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Project Virtual Reality Check is a initiative by Ruben Spruijt and Jeroen van de Kamp to investigate VDI infrastructure compared to a virtualized SBC infrastructure (among other things). You can read more about VRC here:
So far, Project Virtual Reality check has been a massive undertaking, which generated much interest over the years. The results have been presented at all the big technology events over the world and their findings and best practices have been published on different occasions. However, one thing was clear: many discussions in the VDI and SBC space are not just about performance best practices and product comparisons.
As a result the VRC team decided to boot up the first edition of the Project Virtual Reality Check “State of the VDI and SBC union” survey. http://www.brianmadden.com/blogs/jeroenvandekamp/archive/2012/09/26/announcing-project-vrc-s-quot-state-of-the-vdi-and-sbc-union-quot-survey.aspx
It was the VRC Team’s aim to ask all the relevant questions, both functional and technical. These questions range from “What are the most important design goals set for this environment”, to “Which storage is used”, to “How are the VM’s configured”. The questions are comprehensive, and relevant to everyone in building VDI and SBC environments. The aim of Project VRC is to repeat the survey at least once a year. This will allow us to see how our industry is changing in practice.
Within a couple of weeks more than 600(!) people started the survey:
The VRC team asked us to help promote this survey, which we are glad to do. Within the first week already more than 600 people have started the survey. So if you are in any way involved in the Hyper-V and VDI community, please go ahead and participate in this survey!
If you want to contact the guys behind VRC:
Jeroen van de Kamp | @TheJeroen
Ruben Spruijt | @Rspruijt
If you install Windows Server 2008 R2 with Hyper-V, the pagefile will be automatically managed, which usually has a 1:1 ratio with physical memory. However VM’s use their own pagefile and do not use the host paging mechanism. If you have lots of memory, chances are your pagefile will be way too big.
If we compare two servers with 16GB of memory each, one installed with Hyper-V R2 and the other installed with Windows Server 2012 Hyper-V we clearly see different numbers. Both servers have run for several days.
In the figure to the left you will see that Windows has 16GB allocated but recommends 24GB (1:1,5)
In the figure to the right you see that Windows Server 2012 is much more intelligent and allocates considerably less memory for paging. It is fairly consistent with the best practice in R2 to set a fixed maximum for the pagefile between 4 and 6GB.
Although I haven’t found any best practices yet for the pagefile in Windows Server 2012 Hyper-V, this might suggest that you can use the autopilot for virtual memory in the latest server edition of Windows. Of course we need a little bit more experience in the field to really call this a best practice.
If you are looking for a very thorough blog on pagefile settings in R2, please visit this blog.
Here is another one on technet:
And finally a post about the Hyper-V Dynamic Memory and Host Memory Setting in R2:
Host Memory Reserve
The Host Memory Reserve, which reserves memory for the processes in the parent partition can be found in the following registry key:
Registry Key: HKLM\SOFTWARE\Microsoft\Windows NT\CurrentVersion\Virtualization
Value Name: MemoryReserve
Value Type: REG_DWORD
According to this post, the Host Memory in R2 is calculated in MB as follows: 384MB + (Memory in GB * 64)
So a 16GB host in R2 will have a default Host Memory Reserve of 384MB + (16 * 64) = 1.408MB
In two 16GB Windows Server 2012 hosts I looked at, the default Memory Reserve was 2048MB. We have to conclude that the formula used for Hyper-V R2 does not apply to Windows Server 2012.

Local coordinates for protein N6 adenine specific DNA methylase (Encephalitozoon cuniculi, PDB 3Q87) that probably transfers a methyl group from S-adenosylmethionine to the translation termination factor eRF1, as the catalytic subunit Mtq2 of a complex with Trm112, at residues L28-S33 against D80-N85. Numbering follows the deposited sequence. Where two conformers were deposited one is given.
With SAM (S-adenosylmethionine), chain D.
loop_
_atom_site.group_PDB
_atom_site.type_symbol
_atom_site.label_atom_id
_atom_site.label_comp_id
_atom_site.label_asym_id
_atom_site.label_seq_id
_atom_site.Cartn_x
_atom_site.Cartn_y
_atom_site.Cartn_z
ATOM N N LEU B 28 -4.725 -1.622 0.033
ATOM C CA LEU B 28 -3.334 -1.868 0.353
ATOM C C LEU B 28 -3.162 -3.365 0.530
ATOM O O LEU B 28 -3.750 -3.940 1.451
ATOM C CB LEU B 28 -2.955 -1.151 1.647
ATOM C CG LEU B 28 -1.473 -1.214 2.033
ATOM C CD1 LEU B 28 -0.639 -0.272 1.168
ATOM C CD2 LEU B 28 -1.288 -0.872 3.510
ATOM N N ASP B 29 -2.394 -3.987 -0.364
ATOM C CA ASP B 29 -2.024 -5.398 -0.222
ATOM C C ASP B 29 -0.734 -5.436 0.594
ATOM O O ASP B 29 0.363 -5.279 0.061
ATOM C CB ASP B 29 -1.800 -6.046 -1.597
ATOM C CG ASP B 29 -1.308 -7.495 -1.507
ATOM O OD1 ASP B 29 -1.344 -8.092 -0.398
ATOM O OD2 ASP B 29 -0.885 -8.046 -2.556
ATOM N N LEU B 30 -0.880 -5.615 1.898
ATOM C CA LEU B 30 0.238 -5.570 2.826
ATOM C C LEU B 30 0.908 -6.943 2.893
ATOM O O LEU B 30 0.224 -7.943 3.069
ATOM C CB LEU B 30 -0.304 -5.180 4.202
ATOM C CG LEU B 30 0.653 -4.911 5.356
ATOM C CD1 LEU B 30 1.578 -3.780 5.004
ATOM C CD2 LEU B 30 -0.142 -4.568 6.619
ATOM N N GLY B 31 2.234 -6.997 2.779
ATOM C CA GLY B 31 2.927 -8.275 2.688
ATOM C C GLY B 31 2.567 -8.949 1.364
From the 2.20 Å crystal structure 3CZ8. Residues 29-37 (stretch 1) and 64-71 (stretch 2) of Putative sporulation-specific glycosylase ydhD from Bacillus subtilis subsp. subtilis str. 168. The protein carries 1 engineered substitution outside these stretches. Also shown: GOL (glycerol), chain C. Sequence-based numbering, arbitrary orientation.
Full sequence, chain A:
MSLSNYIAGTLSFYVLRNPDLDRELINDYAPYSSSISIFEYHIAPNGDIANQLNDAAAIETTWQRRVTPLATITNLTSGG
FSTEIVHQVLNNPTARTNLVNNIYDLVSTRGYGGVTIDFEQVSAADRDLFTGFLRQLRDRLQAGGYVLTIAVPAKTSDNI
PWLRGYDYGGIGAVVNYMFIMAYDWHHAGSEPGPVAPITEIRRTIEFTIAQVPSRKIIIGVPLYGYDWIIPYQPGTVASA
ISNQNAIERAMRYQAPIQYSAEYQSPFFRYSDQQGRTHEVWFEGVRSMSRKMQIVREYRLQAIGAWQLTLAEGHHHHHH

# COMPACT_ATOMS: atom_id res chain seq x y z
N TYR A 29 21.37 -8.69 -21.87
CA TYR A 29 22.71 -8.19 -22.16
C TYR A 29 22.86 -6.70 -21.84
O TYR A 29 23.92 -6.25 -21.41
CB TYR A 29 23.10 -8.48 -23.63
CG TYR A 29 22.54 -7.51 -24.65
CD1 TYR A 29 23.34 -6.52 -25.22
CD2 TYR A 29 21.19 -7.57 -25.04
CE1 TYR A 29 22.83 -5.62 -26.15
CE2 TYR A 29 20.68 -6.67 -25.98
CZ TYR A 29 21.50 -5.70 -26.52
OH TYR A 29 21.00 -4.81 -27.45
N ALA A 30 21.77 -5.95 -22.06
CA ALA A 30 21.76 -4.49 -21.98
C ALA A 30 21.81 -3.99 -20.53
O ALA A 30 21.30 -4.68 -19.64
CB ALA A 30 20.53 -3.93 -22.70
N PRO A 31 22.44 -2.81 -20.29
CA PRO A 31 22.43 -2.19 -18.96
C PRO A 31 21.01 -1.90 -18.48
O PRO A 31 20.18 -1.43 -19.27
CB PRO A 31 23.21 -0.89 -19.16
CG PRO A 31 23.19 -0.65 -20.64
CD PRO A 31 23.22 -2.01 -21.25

I also looked at a Windows Server 2012 Hyper-V host with only 4GB which had a currently allocated pagefile size of 704MB and a recommended pagefile size of 3.582MB. This small host did not have a Host MemoryReserve entry at all, probably because a default 2GB Memory Reserve would be disproportional to the physical memory.
I had an interesting discussion about MemoryReserve with Michel Luescher who works for Microsoft Consultancy Services at Microsoft Schweiz. Michel is writing the chapters in Windows Server 2012 Hyper-V Installation and Configuration which deal with this subject.
IMPORTANT NOTE: Do not manually configure the Host MemoryReserve entry and leave this to Windows Server 2012 which will auto-configure this value on an as needed basis
In fact any newly installed Windows Server 2012 server with the Hyper-V role does not have a Host MemoryReserve entry in the registry and we still need to figure out under what circumstances this entry is added to the registry.
Take a look at Michel’s blog (German) on the subject:
A few days ago I promised to send someone a free Microsoft Private Cloud Computing book, provided they tweeted or blogged about The Great Big Hyper-V Survey of 2012.
Of course we want as many people to participate in this survey as possible. That’s why we have been rather persistent on Twitter and we are glad so many of you have already given attention to our survey. Several hundred Hyper-V users from all sizes of companies including several Fortune-500 companies have already contributed.
If you haven’t completed the survey yet, let me offer the book as an incentive.
But I haven’t explained the rules yet:
Of course fellow authors and colleagues of mine are not eligible to this prize. Sorry Aidan, Patrick, Damian!
You must have retweeted my tweets on TGBHSof2012 or you must have named us in your blog
Mentions on Facebook are not valid (as I have abandoned Facebook some time ago). Not sorry for Facebook : –)
If you retweeted I must be able to find you in this list which keeps track of the retweets:
If you blogged and mentioned this page you are eligible:
I will announce an answer on the day of the close of the survey: October 31st 2012 19:00 CET
The Experts Conference is approaching fast. In less than 3 weeks experts from all over Europe come to Hotel Carlos in Barcelona where a great event is scheduled from 22-24 October. TEC has been produced for more than a decade and features 400-level training on critical technologies including Active Directory & Identity, Exchange and Virtualization & User Workspace Management.